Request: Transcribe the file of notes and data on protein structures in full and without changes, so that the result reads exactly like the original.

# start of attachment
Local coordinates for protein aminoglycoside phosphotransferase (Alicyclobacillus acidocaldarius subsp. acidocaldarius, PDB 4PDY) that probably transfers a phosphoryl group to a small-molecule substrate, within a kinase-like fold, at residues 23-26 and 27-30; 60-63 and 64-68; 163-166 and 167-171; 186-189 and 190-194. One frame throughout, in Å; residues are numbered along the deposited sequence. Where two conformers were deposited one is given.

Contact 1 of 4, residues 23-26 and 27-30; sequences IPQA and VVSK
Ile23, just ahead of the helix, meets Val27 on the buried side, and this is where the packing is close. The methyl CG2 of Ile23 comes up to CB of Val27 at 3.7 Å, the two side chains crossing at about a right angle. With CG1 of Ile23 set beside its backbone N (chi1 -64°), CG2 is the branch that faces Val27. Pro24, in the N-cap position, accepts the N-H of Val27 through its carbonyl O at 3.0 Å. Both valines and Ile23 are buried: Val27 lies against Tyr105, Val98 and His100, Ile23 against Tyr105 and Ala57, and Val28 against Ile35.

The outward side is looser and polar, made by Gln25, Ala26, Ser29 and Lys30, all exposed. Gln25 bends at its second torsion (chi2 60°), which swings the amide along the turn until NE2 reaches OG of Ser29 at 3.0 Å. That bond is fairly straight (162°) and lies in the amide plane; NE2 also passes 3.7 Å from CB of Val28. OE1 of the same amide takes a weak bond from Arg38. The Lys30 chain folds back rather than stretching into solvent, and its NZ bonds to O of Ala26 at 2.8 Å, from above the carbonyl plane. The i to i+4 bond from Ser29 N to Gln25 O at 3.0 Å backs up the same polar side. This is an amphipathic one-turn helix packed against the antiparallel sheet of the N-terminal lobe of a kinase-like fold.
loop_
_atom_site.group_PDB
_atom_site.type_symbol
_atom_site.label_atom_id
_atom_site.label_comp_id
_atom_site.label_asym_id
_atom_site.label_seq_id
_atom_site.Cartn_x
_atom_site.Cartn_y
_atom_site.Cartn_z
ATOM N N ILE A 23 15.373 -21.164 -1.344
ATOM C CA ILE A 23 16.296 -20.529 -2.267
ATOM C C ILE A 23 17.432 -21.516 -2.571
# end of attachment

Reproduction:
Local coordinates for protein aminoglycoside phosphotransferase (Alicyclobacillus acidocaldarius subsp. acidocaldarius, PDB 4PDY) that probably transfers a phosphoryl group to a small-molecule substrate, within a kinase-like fold, at residues 23-26 and 27-30; 60-63 and 64-68; 163-166 and 167-171; 186-189 and 190-194. One frame throughout, in Å; residues are numbered along the deposited sequence. Where two conformers were deposited one is given.

Contact 1 of 4, residues 23-26 and 27-30; sequences IPQA and VVSK
Ile23, just ahead of the helix, meets Val27 on the buried side, and this is where the packing is close. The methyl CG2 of Ile23 comes up to CB of Val27 at 3.7 Å, the two side chains crossing at about a right angle. With CG1 of Ile23 set beside its backbone N (chi1 -64°), CG2 is the branch that faces Val27. Pro24, in the N-cap position, accepts the N-H of Val27 through its carbonyl O at 3.0 Å. Both valines and Ile23 are buried: Val27 lies against Tyr105, Val98 and His100, Ile23 against Tyr105 and Ala57, and Val28 against Ile35.

The outward side is looser and polar, made by Gln25, Ala26, Ser29 and Lys30, all exposed. Gln25 bends at its second torsion (chi2 60°), which swings the amide along the turn until NE2 reaches OG of Ser29 at 3.0 Å. That bond is fairly straight (162°) and lies in the amide plane; NE2 also passes 3.7 Å from CB of Val28. OE1 of the same amide takes a weak bond from Arg38. The Lys30 chain folds back rather than stretching into solvent, and its NZ bonds to O of Ala26 at 2.8 Å, from above the carbonyl plane. The i to i+4 bond from Ser29 N to Gln25 O at 3.0 Å backs up the same polar side. This is an amphipathic one-turn helix packed against the antiparallel sheet of the N-terminal lobe of a kinase-like fold.
loop_
_atom_site.group_PDB
_atom_site.type_symbol
_atom_site.label_atom_id
_atom_site.label_comp_id
_atom_site.label_asym_id
_atom_site.label_seq_id
_atom_site.Cartn_x
_atom_site.Cartn_y
_atom_site.Cartn_z
ATOM N N ILE A 23 15.373 -21.164 -1.344
ATOM C CA ILE A 23 16.296 -20.529 -2.267
ATOM C C ILE A 23 17.432 -21.516 -2.571